The marketing departments for movie studios, television manufacturers, and James Cameron are completely committed to making in-home 3D ubiquitous.
I’ve tackled this issue before in my past post, “3D TV Life Color Photography?” Today I’m going to expand on my argument (probably for the last time).
In addition to the glasses being a total pain in the ass, there are some other issues with 3D that have yet to play out.
According to The Eyecare Trust, as many as 12% of us can’t accurately see 3D:
“3-D technology relies on our eyes’ ability to work together as a co-ordinated team to achieve an accurate perception of depth.
However, more than one in ten of us (12%) has a visual impairment that means our brains are unable to correctly process the individual images that are transmitted to it via our left and right eyes.”
This means that the odds are good that someone in your family can’t enjoy 3D with you.
Eye Strain, Eye Fatigue, & Nausea
Here’s a few paragraphs from the Sony Playstation Terms of Service. It’s actually easy to read, and each paragraph contains a gem:
17. 3D DEVICE USE NOTICE
Some people may experience discomfort (such as eye strain, eye fatigue or nausea) while watching 3D video images or playing stereoscopic 3D games on 3D televisions. If you experience such discomfort, you should immediately discontinue use of your television until the discomfort subsides.
SCEA recommends that all viewers take regular breaks while watching 3D video or playing stereoscopic 3D games. The length and frequency of necessary breaks may vary from person to person. Please take breaks that are long enough to allow any feelings of discomfort to subside. If symptoms persist, consult a doctor.
The vision of young children (especially those under six years old) is still under development. SCEA recommends that you consult your doctor (such as a pediatrician or eye doctor) before allowing young children to watch 3D video images or play stereoscopic 3D games. Adults should supervise young children to ensure they follow the recommendations listed above.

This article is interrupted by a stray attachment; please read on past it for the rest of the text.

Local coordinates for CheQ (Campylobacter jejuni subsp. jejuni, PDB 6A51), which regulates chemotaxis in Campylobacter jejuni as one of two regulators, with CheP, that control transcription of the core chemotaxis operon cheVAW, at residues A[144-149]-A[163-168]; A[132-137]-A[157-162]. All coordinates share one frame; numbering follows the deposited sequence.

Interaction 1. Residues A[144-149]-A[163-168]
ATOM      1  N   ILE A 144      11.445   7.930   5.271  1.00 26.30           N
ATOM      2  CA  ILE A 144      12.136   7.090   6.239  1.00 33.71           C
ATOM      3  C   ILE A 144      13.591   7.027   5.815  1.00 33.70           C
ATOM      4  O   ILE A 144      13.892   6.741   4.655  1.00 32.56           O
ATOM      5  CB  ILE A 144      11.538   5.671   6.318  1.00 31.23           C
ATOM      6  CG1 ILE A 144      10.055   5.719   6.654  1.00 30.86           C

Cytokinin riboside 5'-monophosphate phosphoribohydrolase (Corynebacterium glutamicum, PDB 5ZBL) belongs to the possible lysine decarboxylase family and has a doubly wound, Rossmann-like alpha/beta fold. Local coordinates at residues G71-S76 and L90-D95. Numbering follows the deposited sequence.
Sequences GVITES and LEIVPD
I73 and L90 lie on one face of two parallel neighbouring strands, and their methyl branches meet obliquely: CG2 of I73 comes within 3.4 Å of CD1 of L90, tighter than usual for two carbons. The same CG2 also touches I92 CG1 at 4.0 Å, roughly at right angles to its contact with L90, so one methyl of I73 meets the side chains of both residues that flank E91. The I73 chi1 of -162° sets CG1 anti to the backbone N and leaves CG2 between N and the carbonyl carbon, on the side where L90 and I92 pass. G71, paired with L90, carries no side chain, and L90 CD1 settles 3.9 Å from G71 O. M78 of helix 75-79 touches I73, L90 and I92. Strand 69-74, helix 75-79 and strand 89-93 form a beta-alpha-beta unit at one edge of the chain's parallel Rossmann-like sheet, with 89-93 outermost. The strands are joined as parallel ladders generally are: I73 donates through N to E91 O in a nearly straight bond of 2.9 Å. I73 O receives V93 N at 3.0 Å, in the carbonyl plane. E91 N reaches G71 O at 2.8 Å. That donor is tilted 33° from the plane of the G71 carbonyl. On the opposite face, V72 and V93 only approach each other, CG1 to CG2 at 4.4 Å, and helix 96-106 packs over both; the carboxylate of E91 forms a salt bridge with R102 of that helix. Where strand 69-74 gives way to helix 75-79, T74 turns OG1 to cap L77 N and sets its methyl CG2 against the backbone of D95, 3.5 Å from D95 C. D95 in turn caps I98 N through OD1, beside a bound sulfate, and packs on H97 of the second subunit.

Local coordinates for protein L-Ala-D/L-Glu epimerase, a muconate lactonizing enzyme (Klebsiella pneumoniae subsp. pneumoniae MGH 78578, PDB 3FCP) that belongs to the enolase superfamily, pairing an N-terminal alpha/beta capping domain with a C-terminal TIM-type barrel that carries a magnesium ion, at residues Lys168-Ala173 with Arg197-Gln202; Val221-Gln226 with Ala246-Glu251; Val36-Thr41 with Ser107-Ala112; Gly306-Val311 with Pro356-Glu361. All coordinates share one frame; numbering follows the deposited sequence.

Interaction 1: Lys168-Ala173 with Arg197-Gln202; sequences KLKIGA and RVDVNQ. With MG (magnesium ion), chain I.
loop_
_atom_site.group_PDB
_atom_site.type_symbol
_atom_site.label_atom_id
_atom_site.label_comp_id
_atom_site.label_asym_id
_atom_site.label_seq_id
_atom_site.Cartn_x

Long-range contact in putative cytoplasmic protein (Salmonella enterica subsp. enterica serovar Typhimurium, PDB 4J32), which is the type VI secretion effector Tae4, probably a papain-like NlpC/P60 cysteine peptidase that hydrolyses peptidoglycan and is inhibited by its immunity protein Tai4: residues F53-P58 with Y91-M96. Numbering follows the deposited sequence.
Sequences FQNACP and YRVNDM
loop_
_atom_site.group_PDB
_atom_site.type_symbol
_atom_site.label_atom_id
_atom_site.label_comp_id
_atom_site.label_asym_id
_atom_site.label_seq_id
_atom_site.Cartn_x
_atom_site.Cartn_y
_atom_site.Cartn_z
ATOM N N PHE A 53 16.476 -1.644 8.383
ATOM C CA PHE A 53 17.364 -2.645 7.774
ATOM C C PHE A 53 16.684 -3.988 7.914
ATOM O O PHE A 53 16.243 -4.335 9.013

Basically they are saying that you can’t binge consume 3D TV. I don’t know about the rest of the world, but that won’t fly in the good ole US of A.
Avatar sold a lot of 3D tickets. It wasn’t shocking because James Cameron movies always sells tickets, and Avatar was the first 3D movie that “did 3D right.” To expect the same level of interest in 3D to continue is crazy, and as you can see, the interest is dropping.
There are a lot of movies coming out this year that will be released in 3D, yet I will choose to see them in 2D because:
- It costs less
- My girlfriend gets sick in 3D movies
- I find watching 3D difficult (why should I work at something that is supposed to be passive?)
- I see no added benefit
All I ask for from my movies are compelling characters, an interesting plot, and female characters who aren’t hollow (except for my bi-annual trips to see mindless action flicks). Cool effects are a nice bonus, but they don’t magically make bad dialog good, or improve upon a dumb plot.
3D may get rammed down our throats, but I think people will become more resistant to 3D content than the marketers seem to think.